Hey, you, the person reading this. Do you know what it means to be a liberal? Depending on your own political persuasion, being liberal might make you a firm believer in liberty, equal opportunity, and the right to pursue an economic system that distributes the benefits of capitalism more broadly across the citizenry. Or, being a liberal might make you a Stalinist, Marxist, atheist, pantheist, freedom-hating, abortion-craving, tree-fondling, Chick-fil-A scorning, queer-o-sexual menace to Jesus and the Constitution that He wrote.
Either way, liberalism inspires passionate opinions in American society.
The 2016 election has so far pit a loud-mouthed, billionaire mini-Mussolini against the entire Republican establishment and a cranky Jewish socialist against the embodiment of status-quo Democratic lukewarmness. But one of the more significant developments in this nutty contest for president of ‘Murica is a passionate re-examining of liberalism as a political philosophy via the surprisingly competitive fight between Bernie Sanders and Hilary Clinton.
Sanders, who for the last several years has been the only Independent in the U.S. Senate, is challenging Clinton’s frontrunner status from the Left. In recent Democratic Party primary debates, he’s called out Hillary’s decidedly moderate record, one that includes no small amount of cozying up to the Wall Street plutocrats who tanked the world economy the last time she ran for president. Sanders has also criticized Clinton’s hawkish foreign policy, epitomized by her infamous vote in support of President George Dubya Bush’s quagmire to end all quagmires in Iraq.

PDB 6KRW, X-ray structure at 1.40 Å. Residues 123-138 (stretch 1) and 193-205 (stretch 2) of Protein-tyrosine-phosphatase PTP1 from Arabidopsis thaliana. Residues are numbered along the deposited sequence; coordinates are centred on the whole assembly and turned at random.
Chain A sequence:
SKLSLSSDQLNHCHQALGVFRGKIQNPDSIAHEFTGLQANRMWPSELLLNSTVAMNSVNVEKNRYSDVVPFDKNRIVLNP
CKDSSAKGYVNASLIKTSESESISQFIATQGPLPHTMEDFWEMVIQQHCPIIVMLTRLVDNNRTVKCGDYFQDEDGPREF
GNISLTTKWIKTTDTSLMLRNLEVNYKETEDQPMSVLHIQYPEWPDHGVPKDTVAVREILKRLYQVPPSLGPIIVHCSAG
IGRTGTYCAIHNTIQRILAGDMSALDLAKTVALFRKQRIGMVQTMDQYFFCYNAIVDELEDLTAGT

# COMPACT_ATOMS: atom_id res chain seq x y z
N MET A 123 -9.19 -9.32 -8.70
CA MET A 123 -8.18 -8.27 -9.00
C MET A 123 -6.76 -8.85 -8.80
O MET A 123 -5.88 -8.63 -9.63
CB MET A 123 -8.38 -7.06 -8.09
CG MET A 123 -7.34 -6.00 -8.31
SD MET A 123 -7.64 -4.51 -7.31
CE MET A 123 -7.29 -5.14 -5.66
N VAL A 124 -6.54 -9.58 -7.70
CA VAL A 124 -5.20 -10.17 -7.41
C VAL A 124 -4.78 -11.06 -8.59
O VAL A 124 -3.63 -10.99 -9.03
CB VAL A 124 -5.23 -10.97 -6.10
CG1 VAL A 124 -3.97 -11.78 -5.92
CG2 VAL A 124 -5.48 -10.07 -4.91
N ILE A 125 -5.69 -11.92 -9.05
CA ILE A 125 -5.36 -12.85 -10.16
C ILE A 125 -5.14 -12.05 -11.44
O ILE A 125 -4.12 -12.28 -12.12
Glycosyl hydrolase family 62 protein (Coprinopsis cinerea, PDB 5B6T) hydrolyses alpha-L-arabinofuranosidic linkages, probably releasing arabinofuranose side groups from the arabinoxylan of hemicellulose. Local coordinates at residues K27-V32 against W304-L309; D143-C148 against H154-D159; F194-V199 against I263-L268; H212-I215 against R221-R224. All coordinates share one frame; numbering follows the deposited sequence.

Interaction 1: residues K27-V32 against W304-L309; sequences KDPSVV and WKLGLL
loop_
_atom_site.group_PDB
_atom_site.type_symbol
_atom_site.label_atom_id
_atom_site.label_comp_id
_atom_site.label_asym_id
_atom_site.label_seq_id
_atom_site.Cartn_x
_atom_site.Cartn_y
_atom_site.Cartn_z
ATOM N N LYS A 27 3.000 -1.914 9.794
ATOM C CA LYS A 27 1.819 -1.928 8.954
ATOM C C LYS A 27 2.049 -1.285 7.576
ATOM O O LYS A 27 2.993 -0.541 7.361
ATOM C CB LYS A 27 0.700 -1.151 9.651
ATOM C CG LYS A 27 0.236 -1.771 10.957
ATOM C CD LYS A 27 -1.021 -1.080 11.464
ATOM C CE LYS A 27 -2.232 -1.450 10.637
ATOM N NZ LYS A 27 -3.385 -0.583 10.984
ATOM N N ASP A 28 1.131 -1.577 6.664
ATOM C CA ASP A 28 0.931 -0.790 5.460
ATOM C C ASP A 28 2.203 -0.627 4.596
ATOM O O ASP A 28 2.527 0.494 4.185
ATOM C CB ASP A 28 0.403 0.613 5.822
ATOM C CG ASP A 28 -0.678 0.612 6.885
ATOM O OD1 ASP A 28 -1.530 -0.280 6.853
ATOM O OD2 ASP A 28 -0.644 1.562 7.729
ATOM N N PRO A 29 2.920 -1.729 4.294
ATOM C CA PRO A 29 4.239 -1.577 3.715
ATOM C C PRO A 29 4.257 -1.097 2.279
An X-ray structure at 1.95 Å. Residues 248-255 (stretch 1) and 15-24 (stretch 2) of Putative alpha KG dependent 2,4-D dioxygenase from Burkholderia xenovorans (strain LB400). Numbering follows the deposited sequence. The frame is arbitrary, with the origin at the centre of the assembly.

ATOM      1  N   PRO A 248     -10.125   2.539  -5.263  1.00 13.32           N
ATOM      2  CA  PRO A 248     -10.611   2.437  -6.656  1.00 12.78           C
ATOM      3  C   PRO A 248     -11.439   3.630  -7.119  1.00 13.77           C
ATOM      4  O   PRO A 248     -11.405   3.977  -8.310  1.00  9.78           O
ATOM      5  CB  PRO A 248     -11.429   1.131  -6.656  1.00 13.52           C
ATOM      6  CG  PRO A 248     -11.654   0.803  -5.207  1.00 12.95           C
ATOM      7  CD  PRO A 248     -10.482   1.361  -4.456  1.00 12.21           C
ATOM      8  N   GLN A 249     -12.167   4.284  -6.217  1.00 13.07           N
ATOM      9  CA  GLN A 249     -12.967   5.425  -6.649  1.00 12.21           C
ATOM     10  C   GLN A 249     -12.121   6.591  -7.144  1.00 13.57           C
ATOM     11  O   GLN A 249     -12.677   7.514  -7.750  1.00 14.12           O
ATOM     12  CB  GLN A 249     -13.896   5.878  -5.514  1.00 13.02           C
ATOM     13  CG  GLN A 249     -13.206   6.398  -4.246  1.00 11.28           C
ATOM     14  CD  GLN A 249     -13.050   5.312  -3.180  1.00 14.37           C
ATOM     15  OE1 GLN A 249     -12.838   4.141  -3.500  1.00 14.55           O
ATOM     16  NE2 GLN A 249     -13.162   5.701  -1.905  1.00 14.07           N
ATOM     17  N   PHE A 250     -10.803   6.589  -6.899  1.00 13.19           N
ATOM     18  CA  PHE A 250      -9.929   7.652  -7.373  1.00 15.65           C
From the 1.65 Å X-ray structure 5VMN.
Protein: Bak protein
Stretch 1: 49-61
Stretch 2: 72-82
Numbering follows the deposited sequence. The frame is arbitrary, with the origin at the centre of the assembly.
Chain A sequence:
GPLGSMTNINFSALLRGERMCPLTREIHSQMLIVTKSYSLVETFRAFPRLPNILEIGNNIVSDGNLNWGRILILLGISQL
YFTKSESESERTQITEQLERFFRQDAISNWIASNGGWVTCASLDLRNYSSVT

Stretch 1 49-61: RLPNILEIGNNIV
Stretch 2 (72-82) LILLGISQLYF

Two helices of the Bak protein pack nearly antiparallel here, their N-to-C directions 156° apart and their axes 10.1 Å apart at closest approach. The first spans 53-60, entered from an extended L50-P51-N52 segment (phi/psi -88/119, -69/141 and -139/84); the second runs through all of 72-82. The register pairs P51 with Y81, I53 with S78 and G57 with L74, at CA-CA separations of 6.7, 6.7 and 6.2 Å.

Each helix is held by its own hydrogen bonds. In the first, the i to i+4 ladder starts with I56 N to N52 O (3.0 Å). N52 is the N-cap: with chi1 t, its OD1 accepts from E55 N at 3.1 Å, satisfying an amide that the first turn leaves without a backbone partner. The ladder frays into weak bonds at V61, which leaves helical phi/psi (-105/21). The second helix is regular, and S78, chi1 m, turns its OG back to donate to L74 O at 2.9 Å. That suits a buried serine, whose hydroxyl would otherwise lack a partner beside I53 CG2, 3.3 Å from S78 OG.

Sanders’ charges that Clinton is not a real progressive inspired the former Secretary of State to claim she was a “progressive who likes to get things done,” a rather defensive stance that spurred Twitter activists to mock her record of New Democrat neoliberalism under the hashtag #HillarySoProgressive. While this back and forth, primary-season bickering is tiring to the Washington punditocracy, it’s nonetheless a welcome development, because, for the first time in decades, Democrats are fighting over the right to proudly call themselves liberals instead of running away from the term like the wishy-washy Charlie Browns they usually are.
Indeed, thanks to a merciless, decades-long PR campaign by the American Right, the term “liberalism” became a four-letter word that many Americans came to associate with hating capitalism, God, and everything ‘Murican about ‘Murica. This smear campaign has been so effective that politicos like Bernie Sanders are more comfortable using terms like “socialist,” and “progressive” instead of “liberal,” even though the latter description is far better suited to the political philosophy that Sanders advocates.